Every time you use electricity, that instantly causes a single power plant to make a little more. But… which power plant? Usually, it’s a fossil fuel plant like coal, which is why using energy creates pollution. Yet as renewable energy keeps growing, there are more and more moments today when using electricity instead only activates a clean power plant like wind or solar. That’s creating a powerful new way to switch to cleaner energy: timing.
And thanks to the growing Internet of Things, today there are now over 20 billion devices worldwide that can effortlessly and automatically use electricity at particular times. So, if your company manufactures, owns, or operates a lot of IoT devices—anything from smart thermostats to electric vehicles to energy storage—you actually have the latent ability to effortlessly and automatically run on cleaner energy.
WattTime is a nonprofit founded to make it easy for manufacturers and operators of smart devices to go green this way without affecting their device performance, user comfort, or even cost. We’ve packaged this into a set of simple tools we call Automated Emissions Reduction, like real-time and forecast emissions data through our API. Now, one of the most powerful environmental actions a company can take comes with set-it-and-forget-it simplicity.
Directly Usable By:
Case Study 1: Enel X eMobility
Our partner, Enel X eMobility, offers their customers JuiceNet Green, which is enabled by WattTime’s AER technology. JuiceNet Green gives EV owners a choice to power their vehicles with cleaner energy by shifting charging from times where the grid is primarily fossil-fueled to times with more renewable or low-carbon electricity. For example, a driver can set a 7:00 AM departure time, and JuiceNet Green will automatically choose the cleanest moments to charge throughout the night while making sure the car is fully charged in the morning. JuiceNet Green is available as an optional software add-on to any residential JuiceBox or JuiceNet-enabled EV charging station.
Where is AER available?
Our coverage map shows regions around the world where WattTime data is available and also demonstrates how emissions vary by time and location.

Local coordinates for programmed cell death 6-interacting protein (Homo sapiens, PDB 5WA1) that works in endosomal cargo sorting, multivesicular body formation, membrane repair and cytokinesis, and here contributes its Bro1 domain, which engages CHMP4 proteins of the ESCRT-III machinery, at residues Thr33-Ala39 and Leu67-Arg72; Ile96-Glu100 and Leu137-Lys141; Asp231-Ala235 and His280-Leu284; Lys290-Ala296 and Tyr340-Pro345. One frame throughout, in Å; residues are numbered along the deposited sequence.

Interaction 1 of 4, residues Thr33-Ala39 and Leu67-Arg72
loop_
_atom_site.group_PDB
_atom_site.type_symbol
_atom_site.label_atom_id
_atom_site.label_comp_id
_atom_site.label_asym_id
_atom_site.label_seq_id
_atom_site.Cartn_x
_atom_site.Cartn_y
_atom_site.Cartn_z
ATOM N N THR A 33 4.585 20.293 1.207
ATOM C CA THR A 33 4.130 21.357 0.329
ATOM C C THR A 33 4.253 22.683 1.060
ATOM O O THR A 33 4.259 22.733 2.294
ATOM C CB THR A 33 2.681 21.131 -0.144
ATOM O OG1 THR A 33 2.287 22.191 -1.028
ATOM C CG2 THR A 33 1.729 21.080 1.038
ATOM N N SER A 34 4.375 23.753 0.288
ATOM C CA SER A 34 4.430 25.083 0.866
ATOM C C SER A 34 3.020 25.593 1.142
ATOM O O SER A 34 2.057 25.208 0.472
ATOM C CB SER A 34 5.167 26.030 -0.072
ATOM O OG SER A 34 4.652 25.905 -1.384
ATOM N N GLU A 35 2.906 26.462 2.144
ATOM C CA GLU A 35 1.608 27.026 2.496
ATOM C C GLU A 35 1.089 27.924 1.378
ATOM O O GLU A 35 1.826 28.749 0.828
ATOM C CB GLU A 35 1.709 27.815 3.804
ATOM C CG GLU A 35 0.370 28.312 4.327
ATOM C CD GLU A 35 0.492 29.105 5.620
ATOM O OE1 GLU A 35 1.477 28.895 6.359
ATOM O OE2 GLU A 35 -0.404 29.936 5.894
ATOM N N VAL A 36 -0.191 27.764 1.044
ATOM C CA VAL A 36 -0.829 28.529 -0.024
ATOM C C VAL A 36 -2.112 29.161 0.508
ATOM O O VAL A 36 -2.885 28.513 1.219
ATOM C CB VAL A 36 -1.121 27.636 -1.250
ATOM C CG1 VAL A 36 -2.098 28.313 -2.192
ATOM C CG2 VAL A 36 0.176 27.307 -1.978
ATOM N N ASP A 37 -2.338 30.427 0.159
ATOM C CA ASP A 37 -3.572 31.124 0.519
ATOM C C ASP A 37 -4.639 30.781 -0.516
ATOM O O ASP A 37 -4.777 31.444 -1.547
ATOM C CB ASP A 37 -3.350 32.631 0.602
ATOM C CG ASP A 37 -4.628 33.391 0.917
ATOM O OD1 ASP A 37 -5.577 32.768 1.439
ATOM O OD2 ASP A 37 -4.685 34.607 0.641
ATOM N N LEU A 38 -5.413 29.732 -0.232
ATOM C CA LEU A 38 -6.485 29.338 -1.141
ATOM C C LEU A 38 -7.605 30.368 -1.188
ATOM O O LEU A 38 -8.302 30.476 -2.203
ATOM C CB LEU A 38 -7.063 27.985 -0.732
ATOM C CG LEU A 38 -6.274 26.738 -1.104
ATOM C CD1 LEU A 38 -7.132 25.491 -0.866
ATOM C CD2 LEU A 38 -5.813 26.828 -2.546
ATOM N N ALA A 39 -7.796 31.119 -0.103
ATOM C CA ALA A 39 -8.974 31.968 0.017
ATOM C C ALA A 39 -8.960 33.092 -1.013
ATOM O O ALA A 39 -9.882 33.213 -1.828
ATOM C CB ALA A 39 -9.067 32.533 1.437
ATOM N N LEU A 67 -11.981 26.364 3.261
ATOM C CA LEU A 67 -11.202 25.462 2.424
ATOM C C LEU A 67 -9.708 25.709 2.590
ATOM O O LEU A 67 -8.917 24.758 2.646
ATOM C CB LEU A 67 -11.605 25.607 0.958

How do I access the data that enables AER?
WattTime’s marginal emissions data and forecasts are available through our API. Here are the instructions.
How much will it cost us to integrate AER into our devices?
To start, you can access a sample region in California for free. Expanding into more regions does require a paid Pro data plan. But since WattTime is a nonprofit, we work hard to find win-win partnerships that maximize your impact, not our bottom line. Contact us and let’s talk.
What is the business case?
This report explains some customer and participant motivations.
How do devices shift load?
You may be familiar with how devices like smart thermostats can pre-cool. But far more devices have flexible load than is commonly known. For example, anything with a compressor (from air conditioners to refrigerators) can actually adjust the timing of their on/off cycles while still maintaining setpoints. This study conducted with PG&E shows some examples of devices that are capable of shifting load.
Our smart system already optimizes load shifting or demand response for cost reduction, will AER interfere?
No. We can show you how most AER is implemented as a constrained optimization which adds emissions reduction without any compromise on cost or comfort. The reason this is possible is emissions nearly always vary on a finer time scale than prices. That’s why AER pairs very nicely with programs like demand response, time-of-use rates, and real-time pricing programs.
What impact can I achieve with AER today?
It varies by region and device type. Currently, a typical device can reduce up to 20% or of their carbon footprint, as demonstrated by our study of electric vehicle charging.
What impact will I be eventually able to achieve?
The impact of AER keeps growing as grids add more intermittent renewable energy and we develop better emissions data sources and forecasts. Some niche applications such as energy storage in California have achieved 100% reductions. An analysis by Rocky Mountain Institute estimated that up to 40% reductions will be typical in a few years.